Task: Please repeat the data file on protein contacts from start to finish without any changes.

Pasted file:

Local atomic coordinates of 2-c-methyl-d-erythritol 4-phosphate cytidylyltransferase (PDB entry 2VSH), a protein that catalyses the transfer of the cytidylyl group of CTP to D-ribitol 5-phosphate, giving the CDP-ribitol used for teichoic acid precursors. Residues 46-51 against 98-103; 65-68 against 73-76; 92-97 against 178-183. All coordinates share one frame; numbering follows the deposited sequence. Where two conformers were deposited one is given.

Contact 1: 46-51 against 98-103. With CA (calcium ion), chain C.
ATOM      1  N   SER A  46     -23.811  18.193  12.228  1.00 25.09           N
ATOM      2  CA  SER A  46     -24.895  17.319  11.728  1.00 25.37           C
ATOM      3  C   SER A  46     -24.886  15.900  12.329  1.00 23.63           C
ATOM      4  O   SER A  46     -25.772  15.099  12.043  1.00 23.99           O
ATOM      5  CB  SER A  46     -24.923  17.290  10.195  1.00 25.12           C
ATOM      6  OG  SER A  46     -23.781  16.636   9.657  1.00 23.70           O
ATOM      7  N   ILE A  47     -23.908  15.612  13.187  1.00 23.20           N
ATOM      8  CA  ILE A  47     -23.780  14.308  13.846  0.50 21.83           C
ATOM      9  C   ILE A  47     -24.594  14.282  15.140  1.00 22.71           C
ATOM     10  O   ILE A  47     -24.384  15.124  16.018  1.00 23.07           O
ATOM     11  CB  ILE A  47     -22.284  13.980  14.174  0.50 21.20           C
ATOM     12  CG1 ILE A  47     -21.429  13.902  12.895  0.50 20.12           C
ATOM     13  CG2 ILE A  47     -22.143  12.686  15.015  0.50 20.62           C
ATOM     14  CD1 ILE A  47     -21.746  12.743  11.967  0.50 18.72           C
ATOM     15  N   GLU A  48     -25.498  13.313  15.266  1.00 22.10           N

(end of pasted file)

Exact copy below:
Local atomic coordinates of 2-c-methyl-d-erythritol 4-phosphate cytidylyltransferase (PDB entry 2VSH), a protein that catalyses the transfer of the cytidylyl group of CTP to D-ribitol 5-phosphate, giving the CDP-ribitol used for teichoic acid precursors. Residues 46-51 against 98-103; 65-68 against 73-76; 92-97 against 178-183. All coordinates share one frame; numbering follows the deposited sequence. Where two conformers were deposited one is given.

Contact 1: 46-51 against 98-103. With CA (calcium ion), chain C.
ATOM      1  N   SER A  46     -23.811  18.193  12.228  1.00 25.09           N
ATOM      2  CA  SER A  46     -24.895  17.319  11.728  1.00 25.37           C
ATOM      3  C   SER A  46     -24.886  15.900  12.329  1.00 23.63           C
ATOM      4  O   SER A  46     -25.772  15.099  12.043  1.00 23.99           O
ATOM      5  CB  SER A  46     -24.923  17.290  10.195  1.00 25.12           C
ATOM      6  OG  SER A  46     -23.781  16.636   9.657  1.00 23.70           O
ATOM      7  N   ILE A  47     -23.908  15.612  13.187  1.00 23.20           N
ATOM      8  CA  ILE A  47     -23.780  14.308  13.846  0.50 21.83           C
ATOM      9  C   ILE A  47     -24.594  14.282  15.140  1.00 22.71           C
ATOM     10  O   ILE A  47     -24.384  15.124  16.018  1.00 23.07           O
ATOM     11  CB  ILE A  47     -22.284  13.980  14.174  0.50 21.20           C
ATOM     12  CG1 ILE A  47     -21.429  13.902  12.895  0.50 20.12           C
ATOM     13  CG2 ILE A  47     -22.143  12.686  15.015  0.50 20.62           C
ATOM     14  CD1 ILE A  47     -21.746  12.743  11.967  0.50 18.72           C
ATOM     15  N   GLU A  48     -25.498  13.313  15.266  1.00 22.10           N